Courage in Adversity

by on 26th April 2018
Courage in Adversity

Extract from Overcoming Adversity: Conquering Life's Challenges

Adversity is exhausting. It uses up much of our emotional strength, leaving us overwhelmed by fear and unable to move forward. After all, we need to be safe and take care of ourselves if we are to survive in times of difficulty. Finding the courage to go forward when the futureis unknown and there are no guarantees is frightening. To do so involves a deliberate and courageous choice on our part. We venture forward knowing that to remain stuck in a place of fear, unhappiness or danger is to leave ourselves unfulfilled or at risk for further harm.

It takes courage, but courage is complicated. Courage is the blend of the emotion of fear as well as the cognitive aspect of understanding the risks involved with pursuing an action. When we choose courage we understand that we might not succeed in reaching our goals. But we pursue these goals anyway because we have weighed the situation against our value system. The desire to have a better life helps give us the motivation to move outside our comfort zone and not give in to our natural risk-avoidant tendencies.

Our support systems help us by providing encouragement to succeed when we don’t have the confidence, or if we question whether we deserve to have a better life. Others in our social network can provide strategies on managing fear, and contribute resources that will improve our skills and ability in reaching in our goals. They are there to help pick us up when we fall, help keep our discouragement from ratcheting out of control, and offer alternative pathways to our goals when we get discouraged. Our spirituality helps us hold onto faith that we are worthy, and that our conflicted feelings are a normal part of being human. At a time when so much in our lives seems uncertain, spirituality helps calm our fears. It helps us feel confident and strong, and that we can do what we previously had believed we could not do.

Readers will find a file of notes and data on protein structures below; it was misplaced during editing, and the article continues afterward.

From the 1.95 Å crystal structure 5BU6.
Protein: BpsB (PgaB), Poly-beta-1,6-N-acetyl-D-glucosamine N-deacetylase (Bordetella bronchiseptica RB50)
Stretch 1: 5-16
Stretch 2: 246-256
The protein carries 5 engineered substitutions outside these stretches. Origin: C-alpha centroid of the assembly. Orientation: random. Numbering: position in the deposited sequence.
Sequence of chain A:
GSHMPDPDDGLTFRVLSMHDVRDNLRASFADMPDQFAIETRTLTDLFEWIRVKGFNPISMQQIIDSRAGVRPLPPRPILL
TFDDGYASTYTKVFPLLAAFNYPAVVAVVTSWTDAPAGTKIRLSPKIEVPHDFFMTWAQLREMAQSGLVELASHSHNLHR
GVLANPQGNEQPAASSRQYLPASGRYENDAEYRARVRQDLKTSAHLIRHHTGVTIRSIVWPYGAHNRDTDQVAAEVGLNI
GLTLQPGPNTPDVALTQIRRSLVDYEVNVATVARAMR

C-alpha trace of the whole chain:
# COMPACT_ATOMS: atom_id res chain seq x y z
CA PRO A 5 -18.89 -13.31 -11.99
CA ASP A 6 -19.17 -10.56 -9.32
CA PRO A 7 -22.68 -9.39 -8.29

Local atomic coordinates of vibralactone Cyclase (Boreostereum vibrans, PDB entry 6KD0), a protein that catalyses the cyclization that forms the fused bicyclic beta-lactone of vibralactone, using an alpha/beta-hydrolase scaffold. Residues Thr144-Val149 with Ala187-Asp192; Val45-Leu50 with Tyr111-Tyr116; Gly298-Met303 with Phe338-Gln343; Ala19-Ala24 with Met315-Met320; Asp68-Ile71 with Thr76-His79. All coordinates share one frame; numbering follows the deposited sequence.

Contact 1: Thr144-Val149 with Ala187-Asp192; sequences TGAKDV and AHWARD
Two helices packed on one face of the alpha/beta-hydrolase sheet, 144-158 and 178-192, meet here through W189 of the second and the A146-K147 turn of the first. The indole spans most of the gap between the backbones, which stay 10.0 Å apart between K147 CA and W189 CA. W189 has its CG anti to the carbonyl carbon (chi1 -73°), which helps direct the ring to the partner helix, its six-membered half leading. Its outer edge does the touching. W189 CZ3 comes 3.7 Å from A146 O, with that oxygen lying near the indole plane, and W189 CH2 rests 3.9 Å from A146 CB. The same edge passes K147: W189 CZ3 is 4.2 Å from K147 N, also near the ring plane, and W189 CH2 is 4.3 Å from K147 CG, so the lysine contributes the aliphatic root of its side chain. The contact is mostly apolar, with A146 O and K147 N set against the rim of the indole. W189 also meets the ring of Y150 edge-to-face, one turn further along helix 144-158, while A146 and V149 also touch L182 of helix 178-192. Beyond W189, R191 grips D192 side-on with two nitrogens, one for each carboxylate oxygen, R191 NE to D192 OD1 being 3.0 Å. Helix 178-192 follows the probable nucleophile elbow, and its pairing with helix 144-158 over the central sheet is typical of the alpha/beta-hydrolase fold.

We all need courage when we are struggling with a conflict. When we make the calculated choice to act courageously, we are rewarded with belief in our ability to make decisions that will help us find resilience in our adversity.

Why is Courage so Important?

The Greek philosopher, Aristotle, believed courage to be the most important quality in a man. "Courage is the first of human virtues because it makes all others possible.” When we are courageous, we step outside our comfort zone of predictability and familiarity and are exposed to new ideas. We can take in new information and broaden our understanding of the world, an important tool in overcoming adversity.

Having courage enables us to stay our course when external circumstances threaten to challenge our well-being. It empowers us to confront problems head on, even if having doubts, rather than risk experiencing fear, resignation and victimization. Through courage, we are better able to control our destiny and honor who we are and in what we believe. We have a chance to avoid even greater problems that might have resulted had we not been courageous.

We develop a psychological muscle when we push through fear. This muscle helps us when we need the strength and resilience to overcome or avoid adversity. The more we exercise this muscle, the more our self-confidence and faith will grow. We will feel empowered to confront problems head on and courageous in challenging times that fill us with pain and fear.

What Courage is Not

We are not born with courage. 

There are no courageous people because courage is not a fixed trait. It is not in our DNA, and despite how it might appear individuals are not genetically predisposed to either fear or courage. Rather, courage is an attribute that can be developed, and everyone has the equal potential to be courageous.


If courage were an instinctive response, like breathing, swallowing or blinking, we would respond to all events fearlessly. Our reactions would be consistent and our feelings predictable. There would be no emotional meaning to our response, just as there is none to our blinking while reading this text. Instead, courage is reactive and differs for each event. Our ability to respond courageously will depend on many factors, including the amount of fear we are experiencing, our self-confidence in being able to respond, and the meaning the event holds for us.


As the proverb aptly states, "Fear and courage are brothers.” Courage exists because fear exists. Courage is about recognizing our fear, yet finding the strength to push through it. Fear of the situation will be felt psychologically or physiologically — as in anxiety, perspiration, or increased pulse or blood pressure — when we are courageous.

Thrill Seeking.

Courage must be done for a meaningful purpose. To act in a way for the purpose of demonstrating bravado is to miss an important component of courage, which is fear. If the motivation is personal enjoyment, such as engaging in high-sensation, adrenaline rush inducing behaviors, the act is not courageous.


Courage cannot be forced because of pressure from others. Courage is an individual decision to devote ourselves to something bigger than what we currently encounter. When we exhibit courage, it is about opening ourselves more fully to our personal potential in a thoughtful way.